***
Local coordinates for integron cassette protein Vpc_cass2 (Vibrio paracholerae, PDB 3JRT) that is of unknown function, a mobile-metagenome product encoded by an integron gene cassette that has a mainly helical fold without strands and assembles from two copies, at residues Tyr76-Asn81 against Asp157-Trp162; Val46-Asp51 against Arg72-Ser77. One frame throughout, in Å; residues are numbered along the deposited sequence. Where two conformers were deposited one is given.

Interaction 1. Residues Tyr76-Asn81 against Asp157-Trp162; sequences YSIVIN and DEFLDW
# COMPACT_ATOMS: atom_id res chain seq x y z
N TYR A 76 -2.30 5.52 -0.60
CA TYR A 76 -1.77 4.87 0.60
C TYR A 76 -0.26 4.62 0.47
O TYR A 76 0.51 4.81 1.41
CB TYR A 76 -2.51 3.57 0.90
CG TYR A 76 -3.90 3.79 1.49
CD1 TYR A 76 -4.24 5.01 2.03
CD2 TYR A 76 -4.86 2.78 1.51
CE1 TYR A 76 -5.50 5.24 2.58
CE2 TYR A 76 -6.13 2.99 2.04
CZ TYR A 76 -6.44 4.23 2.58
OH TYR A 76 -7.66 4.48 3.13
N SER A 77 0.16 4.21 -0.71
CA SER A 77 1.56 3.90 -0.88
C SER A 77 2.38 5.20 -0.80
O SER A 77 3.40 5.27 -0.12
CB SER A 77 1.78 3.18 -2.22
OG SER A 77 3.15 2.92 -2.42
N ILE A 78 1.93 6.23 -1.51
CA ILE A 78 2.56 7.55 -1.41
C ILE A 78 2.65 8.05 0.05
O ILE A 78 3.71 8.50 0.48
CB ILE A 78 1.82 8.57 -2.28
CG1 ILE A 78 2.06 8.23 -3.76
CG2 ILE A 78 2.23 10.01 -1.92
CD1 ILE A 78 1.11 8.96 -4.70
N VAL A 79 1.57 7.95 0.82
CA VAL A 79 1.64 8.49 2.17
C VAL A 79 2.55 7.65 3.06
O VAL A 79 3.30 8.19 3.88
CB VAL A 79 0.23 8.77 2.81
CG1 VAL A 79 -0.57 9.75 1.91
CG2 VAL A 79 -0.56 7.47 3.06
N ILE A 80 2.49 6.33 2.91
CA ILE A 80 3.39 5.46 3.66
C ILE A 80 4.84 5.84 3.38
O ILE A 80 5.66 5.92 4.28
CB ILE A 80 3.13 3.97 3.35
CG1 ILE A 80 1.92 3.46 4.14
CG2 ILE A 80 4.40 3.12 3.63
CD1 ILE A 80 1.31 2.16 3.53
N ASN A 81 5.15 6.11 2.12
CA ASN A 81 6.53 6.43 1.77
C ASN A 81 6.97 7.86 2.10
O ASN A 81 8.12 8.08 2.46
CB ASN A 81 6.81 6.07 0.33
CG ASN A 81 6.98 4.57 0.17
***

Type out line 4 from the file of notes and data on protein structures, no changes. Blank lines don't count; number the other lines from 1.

N TYR A 76 -2.30 5.52 -0.60